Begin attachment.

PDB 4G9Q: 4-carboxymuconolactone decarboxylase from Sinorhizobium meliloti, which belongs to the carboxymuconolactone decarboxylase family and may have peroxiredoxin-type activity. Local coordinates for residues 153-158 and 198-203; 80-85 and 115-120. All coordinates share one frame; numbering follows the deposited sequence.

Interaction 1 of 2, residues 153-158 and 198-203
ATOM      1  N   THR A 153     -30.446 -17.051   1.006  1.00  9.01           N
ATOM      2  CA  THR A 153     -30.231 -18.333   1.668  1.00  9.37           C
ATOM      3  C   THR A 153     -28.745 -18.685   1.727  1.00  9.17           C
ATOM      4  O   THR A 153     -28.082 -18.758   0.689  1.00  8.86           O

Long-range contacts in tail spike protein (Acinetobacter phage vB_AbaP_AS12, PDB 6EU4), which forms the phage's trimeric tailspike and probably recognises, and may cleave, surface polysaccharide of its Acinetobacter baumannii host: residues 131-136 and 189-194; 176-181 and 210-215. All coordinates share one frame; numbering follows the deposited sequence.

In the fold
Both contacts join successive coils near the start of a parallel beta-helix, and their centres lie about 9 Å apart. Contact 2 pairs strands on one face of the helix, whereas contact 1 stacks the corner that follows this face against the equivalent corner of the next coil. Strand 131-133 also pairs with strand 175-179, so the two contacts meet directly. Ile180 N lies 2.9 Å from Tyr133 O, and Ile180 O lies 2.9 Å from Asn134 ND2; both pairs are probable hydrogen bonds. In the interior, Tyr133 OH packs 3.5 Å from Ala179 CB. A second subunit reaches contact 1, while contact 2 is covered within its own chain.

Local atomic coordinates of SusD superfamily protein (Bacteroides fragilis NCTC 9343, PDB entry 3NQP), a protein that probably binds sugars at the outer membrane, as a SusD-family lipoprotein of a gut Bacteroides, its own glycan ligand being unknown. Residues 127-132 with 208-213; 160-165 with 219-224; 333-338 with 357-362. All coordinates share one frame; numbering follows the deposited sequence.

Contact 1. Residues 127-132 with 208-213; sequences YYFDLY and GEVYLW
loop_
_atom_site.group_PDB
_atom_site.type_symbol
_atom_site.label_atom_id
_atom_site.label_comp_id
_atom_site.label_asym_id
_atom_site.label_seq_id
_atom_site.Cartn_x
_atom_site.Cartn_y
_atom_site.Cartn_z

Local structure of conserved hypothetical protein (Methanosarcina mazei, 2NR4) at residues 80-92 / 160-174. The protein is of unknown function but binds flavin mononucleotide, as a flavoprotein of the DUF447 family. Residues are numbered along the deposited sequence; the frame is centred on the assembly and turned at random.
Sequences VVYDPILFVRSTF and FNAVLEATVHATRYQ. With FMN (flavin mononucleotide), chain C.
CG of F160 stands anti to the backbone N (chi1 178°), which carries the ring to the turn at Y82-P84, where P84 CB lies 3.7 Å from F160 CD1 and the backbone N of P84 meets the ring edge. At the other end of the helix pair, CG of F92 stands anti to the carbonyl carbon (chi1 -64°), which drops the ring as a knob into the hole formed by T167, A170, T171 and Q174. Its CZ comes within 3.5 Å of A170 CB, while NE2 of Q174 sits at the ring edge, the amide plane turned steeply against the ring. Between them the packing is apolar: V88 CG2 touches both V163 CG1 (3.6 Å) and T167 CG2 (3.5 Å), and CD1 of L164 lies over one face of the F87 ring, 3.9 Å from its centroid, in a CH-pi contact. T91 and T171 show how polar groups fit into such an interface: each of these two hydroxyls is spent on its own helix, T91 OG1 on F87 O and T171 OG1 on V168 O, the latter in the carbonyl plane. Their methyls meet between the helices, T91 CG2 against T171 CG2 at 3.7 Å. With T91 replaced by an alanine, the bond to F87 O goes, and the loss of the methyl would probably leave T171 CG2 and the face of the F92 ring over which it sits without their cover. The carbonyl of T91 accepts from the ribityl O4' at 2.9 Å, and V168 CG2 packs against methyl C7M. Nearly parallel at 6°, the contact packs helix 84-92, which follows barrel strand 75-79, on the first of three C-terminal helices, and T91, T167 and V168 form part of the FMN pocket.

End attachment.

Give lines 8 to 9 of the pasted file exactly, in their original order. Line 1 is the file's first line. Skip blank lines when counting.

In the fold
Both contacts join successive coils near the start of a parallel beta-helix, and their centres lie about 9 Å apart. Contact 2 pairs strands on one face of the helix, whereas contact 1 stacks the corner that follows this face against the equivalent corner of the next coil. Strand 131-133 also pairs with strand 175-179, so the two contacts meet directly. Ile180 N lies 2.9 Å from Tyr133 O, and Ile180 O lies 2.9 Å from Asn134 ND2; both pairs are probable hydrogen bonds. In the interior, Tyr133 OH packs 3.5 Å from Ala179 CB. A second subunit reaches contact 1, while contact 2 is covered within its own chain.